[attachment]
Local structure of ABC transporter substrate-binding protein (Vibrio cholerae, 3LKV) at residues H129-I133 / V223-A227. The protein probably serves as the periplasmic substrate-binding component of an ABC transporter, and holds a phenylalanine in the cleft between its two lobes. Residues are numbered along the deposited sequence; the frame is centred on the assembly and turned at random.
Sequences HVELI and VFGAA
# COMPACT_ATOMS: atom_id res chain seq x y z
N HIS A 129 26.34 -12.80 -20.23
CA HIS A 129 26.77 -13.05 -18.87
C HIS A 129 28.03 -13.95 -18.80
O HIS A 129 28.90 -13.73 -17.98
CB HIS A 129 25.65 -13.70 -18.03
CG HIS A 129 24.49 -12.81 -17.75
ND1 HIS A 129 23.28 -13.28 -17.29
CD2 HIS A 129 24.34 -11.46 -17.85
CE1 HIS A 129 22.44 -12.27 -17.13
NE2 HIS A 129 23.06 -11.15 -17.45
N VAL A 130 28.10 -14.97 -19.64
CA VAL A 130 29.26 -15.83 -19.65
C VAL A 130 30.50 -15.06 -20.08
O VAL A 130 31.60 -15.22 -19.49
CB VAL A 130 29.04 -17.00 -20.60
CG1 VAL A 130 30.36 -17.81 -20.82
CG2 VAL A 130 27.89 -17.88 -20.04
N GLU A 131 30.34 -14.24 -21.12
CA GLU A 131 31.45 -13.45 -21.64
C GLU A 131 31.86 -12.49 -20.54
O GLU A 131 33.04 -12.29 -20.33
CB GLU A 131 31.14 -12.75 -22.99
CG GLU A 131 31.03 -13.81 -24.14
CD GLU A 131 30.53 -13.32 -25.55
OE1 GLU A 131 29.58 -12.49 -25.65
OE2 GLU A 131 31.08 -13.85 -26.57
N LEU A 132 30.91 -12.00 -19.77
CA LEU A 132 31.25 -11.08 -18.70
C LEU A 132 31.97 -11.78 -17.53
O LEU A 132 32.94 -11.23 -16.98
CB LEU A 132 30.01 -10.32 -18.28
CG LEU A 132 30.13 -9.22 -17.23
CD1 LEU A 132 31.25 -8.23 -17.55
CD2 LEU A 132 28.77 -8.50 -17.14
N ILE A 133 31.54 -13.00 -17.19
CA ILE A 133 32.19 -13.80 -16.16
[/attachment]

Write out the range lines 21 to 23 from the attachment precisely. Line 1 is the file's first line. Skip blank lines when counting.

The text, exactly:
N GLU A 131 30.34 -14.24 -21.12
CA GLU A 131 31.45 -13.45 -21.64
C GLU A 131 31.86 -12.49 -20.54